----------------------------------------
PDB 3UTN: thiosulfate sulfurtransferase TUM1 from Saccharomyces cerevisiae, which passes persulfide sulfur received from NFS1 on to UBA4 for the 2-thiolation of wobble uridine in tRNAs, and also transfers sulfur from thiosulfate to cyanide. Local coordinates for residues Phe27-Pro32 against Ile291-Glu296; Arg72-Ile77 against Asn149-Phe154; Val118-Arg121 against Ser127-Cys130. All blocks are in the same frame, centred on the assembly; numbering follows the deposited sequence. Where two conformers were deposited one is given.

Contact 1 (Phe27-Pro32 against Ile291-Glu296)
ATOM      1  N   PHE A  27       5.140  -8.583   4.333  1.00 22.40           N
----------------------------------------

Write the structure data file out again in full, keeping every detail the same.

PDB 3UTN: thiosulfate sulfurtransferase TUM1 from Saccharomyces cerevisiae, which passes persulfide sulfur received from NFS1 on to UBA4 for the 2-thiolation of wobble uridine in tRNAs, and also transfers sulfur from thiosulfate to cyanide. Local coordinates for residues Phe27-Pro32 against Ile291-Glu296; Arg72-Ile77 against Asn149-Phe154; Val118-Arg121 against Ser127-Cys130. All blocks are in the same frame, centred on the assembly; numbering follows the deposited sequence. Where two conformers were deposited one is given.

Contact 1 (Phe27-Pro32 against Ile291-Glu296)
ATOM      1  N   PHE A  27       5.140  -8.583   4.333  1.00 22.40           N